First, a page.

“The way North Korea has been acting recently is kind of part of our life in Korea.”
Young-hun Kim, ECU professor
By Jane Dail
Sunday, April 7, 2013
Korean residents in Pitt County are watching closely as tensions in the world’s last divided country have risen in the wake of belligerent acts and threatening rhetoric from North Korea’s president.
With reports of two missiles deployed on North Korea’s east coast and President Kim Jung Un’s threats targeted at the United States, the U.S. military and South Korea have begun making defensive preparations.
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But for many Koreans, these shows of aggression have become a part of life that often can be shrugged off, though not ignored.
Korean residents in the area have kept a close eye on the situation as little is known about North Korea’s new leader, who took power a little more than a year ago, though they often have seen similar threatening rhetoric and threats during the 60 years since the Korean War.
East Carolina University political science professor Young-hun Kim carefully watches developments in his homeland, but said he is not too concerned right now. Kim said every couple of years he visits South Korea, where most of his family lives, and he has never felt unsafe traveling there.
“A lot of my American students complain, ‘Hey, something’s going on in Korea. Is it OK there?’ ” Young-hun Kim said. “I call my family and everything is fine. … So there’s very different perspectives.”
Young-hun Kim said many believe the threats from leader Kim Jung Un are empty ones, and that he may be trying to flex his muscles and show off to the people.
“The way North Korea has been acting recently is kind of part of our life in Korea,” Kim said. “They have been doing that way for so many years. There’s nothing new, that’s why we don’t really react as Americans do.”
Byung Lee, for many years a Tae Kwon Do instructor in Winterville, frequently visits South Korea, where most of his family still lives, often traveling there with his students so they can immerse themselves in Korean culture.
Lee compared North Korea to a problem child acting up to get attention, as it continues to lose backing from allies.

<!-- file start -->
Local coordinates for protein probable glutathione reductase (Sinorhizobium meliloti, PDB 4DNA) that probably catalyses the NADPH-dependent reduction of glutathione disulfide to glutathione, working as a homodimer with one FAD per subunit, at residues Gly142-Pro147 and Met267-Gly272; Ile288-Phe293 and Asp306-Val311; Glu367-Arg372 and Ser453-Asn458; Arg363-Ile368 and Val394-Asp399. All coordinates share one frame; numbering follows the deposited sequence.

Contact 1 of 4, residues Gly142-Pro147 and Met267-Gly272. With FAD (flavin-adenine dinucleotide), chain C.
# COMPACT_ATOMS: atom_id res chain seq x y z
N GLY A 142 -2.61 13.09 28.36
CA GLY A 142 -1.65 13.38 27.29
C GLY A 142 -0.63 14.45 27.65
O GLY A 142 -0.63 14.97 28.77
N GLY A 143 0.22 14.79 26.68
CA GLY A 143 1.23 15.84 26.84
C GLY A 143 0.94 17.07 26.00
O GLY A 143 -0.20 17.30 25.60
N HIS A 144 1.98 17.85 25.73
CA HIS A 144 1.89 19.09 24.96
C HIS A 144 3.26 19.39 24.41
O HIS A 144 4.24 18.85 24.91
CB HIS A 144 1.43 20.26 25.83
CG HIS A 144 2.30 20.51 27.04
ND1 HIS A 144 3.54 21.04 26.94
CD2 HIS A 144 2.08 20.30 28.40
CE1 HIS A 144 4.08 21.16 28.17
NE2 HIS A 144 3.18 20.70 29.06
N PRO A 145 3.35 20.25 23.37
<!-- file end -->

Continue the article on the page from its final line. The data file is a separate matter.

“Many of the Korean people, we worry about it, but we worry less than American people worry about it, because it has been going on so long and Korean people have gotten used to it,” he said. “… If they just give one punch, South Korea or America will give 10 punches back.”
The Rev. Gun Ho Lee, Korean fellowship pastor at Peace Presbyterian Church in Winterville, said he has seen this pattern before with North Korea’s previous leaders.
“Many specialists say their bluff is too much, too high, intense and now all-out war is pronounced,” he said. “I still think that is kind of bluffing, but who knows. Our concern is a little higher, but the pattern was repeated many times.”
As unpredictable and aggressive as North Korea can be, Young-hun Kim said Kim Jung Un’s priority is to sustain his regime.
“He wouldn’t do anything reckless in sacrifice of regime stability,” Kim said. “He knows that very clearly if he starts first … by attacking South Korea or some territories of the U.S., that means the end of his regime.”
Byung Lee had the rare opportunity to visit North Korea in 2005 for a Tae Kwon Do function and saw first-hand the country’s military training.
Even with a sizable force of 1.2 million, according to U.S. Department of Defense estimates, he said North Korea would be crushed.
“It doesn’t look like they are ready for fighting or wars,” he said.
Despite decades of separation, Byung Lee said he still feels a strong connection to the North Korean people.
“I feel like they are my brothers and sisters, I am attached to them,” he said “I hope that we can meet again like brothers and sisters, not like enemies.”
Gun Ho Lee said his wife’s family comes from the North, though she grew up in the South after the country split.
Reunification has been a hot topic since Korea split in the 1950s, but he said as the years pass, it becomes less of a priority to the younger generations.
“I don’t know if it’s possible or not,” he said. “When I was growing up, everybody was really gung ho for reunification, but they (did) not agree about how. … Still, people are eager to see that thing happen. Practically, politically, economically it’s getting more difficult.”
Young-hun Kim said reunification could happen either because of internal collapse of the government or nationwide revolution, though neither are likely to happen soon.
“I’m less optimistic as of today about the future of the Korean peninsula in terms of reunification than I was 20 or 30 years ago,” he said.
Kim said every step should be made to avoid war.
“War or military conflict should be something we have to avoid, no matter what,” he said. “I hope the current crisis doesn’t develop to real crisis.
“I would keep my fingers crossed.”
Contact Jane Dail at firstname.lastname@example.org or 252-329-9585.
via The Daily Reflector.